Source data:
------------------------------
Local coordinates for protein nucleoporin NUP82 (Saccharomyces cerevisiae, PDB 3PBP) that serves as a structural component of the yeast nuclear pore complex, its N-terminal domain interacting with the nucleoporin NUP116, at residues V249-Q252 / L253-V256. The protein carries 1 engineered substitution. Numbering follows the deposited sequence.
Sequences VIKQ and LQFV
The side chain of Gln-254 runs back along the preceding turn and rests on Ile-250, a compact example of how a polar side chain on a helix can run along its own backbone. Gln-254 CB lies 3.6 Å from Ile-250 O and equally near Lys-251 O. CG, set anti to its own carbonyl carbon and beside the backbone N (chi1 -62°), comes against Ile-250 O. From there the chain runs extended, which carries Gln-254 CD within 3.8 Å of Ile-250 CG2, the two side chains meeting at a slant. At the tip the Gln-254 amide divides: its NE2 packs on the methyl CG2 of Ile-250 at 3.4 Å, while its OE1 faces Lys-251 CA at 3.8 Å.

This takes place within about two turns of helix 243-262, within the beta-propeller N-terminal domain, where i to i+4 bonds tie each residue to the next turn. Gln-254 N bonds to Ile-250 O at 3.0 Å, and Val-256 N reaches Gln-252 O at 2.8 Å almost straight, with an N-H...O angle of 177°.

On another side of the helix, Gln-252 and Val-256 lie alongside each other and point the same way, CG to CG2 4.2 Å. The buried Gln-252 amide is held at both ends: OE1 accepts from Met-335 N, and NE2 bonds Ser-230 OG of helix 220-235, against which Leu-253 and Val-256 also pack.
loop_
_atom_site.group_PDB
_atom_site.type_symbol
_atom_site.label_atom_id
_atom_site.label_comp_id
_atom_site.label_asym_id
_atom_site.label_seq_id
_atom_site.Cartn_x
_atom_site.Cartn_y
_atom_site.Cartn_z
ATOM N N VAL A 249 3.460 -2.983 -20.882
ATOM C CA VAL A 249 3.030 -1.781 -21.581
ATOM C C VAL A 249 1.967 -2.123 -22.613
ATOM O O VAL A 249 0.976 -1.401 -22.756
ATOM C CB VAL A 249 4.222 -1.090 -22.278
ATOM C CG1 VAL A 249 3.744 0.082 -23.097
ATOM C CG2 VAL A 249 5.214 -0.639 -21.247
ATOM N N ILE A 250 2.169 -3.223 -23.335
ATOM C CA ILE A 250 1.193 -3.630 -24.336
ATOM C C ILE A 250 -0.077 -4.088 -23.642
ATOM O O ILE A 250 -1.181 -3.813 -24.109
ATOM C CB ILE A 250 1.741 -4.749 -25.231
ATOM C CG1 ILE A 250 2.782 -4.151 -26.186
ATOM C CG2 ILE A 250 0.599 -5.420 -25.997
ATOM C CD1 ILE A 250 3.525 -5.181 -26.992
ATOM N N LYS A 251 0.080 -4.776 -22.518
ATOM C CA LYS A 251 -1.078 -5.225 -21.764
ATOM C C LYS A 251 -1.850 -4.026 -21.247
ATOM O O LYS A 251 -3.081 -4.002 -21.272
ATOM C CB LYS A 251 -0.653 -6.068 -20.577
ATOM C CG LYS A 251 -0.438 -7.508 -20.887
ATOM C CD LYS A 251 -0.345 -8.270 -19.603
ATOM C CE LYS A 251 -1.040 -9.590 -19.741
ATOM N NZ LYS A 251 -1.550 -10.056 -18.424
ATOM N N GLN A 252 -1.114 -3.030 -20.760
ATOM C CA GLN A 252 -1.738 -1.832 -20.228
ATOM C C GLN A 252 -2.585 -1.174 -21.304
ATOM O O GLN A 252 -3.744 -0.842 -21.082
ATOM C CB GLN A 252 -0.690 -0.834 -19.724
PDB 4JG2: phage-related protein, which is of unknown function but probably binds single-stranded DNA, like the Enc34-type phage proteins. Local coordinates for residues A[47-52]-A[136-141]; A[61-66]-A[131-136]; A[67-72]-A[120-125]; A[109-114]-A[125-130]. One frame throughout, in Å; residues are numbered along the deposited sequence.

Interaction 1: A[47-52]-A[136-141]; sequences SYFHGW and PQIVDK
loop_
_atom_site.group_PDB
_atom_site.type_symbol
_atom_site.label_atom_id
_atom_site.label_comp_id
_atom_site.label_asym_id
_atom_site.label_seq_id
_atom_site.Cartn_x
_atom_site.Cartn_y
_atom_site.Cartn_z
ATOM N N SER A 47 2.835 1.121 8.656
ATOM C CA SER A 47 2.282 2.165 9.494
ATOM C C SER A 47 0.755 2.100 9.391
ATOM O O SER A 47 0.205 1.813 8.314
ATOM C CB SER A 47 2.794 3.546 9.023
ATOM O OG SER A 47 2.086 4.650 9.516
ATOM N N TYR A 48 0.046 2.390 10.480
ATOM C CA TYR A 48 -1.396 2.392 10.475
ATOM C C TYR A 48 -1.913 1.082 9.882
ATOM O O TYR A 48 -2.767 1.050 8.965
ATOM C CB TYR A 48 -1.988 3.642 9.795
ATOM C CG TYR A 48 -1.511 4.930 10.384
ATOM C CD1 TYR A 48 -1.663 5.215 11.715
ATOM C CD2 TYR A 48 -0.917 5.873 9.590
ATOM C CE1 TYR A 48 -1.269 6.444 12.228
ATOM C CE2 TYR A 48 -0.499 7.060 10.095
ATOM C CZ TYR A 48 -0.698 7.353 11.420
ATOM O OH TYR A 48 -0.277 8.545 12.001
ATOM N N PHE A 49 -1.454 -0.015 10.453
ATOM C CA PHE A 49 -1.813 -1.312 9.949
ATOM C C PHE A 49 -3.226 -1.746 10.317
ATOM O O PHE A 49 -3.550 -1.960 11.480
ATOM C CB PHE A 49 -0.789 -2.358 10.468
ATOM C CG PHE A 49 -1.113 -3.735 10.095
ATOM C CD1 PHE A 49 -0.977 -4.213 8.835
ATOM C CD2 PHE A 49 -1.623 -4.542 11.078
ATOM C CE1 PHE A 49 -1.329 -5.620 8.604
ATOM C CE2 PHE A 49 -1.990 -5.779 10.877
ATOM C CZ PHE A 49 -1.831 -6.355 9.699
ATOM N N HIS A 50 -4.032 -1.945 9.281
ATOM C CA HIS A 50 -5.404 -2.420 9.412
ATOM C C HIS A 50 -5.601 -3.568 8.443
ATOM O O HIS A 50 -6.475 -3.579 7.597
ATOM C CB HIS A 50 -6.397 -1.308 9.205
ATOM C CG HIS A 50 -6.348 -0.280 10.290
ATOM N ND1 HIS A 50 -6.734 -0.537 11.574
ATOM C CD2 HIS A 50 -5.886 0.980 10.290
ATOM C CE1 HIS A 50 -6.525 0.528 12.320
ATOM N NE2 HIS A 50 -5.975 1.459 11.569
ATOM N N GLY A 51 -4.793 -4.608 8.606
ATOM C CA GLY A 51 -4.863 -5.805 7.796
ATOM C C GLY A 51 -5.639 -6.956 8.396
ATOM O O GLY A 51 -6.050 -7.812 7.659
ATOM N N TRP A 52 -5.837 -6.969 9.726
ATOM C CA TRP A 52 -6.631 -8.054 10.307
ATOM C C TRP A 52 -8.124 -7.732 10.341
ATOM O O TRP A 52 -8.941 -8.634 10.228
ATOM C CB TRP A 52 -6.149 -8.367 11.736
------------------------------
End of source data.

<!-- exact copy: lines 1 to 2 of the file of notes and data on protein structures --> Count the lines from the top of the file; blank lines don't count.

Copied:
Local coordinates for protein nucleoporin NUP82 (Saccharomyces cerevisiae, PDB 3PBP) that serves as a structural component of the yeast nuclear pore complex, its N-terminal domain interacting with the nucleoporin NUP116, at residues V249-Q252 / L253-V256. The protein carries 1 engineered substitution. Numbering follows the deposited sequence.
Sequences VIKQ and LQFV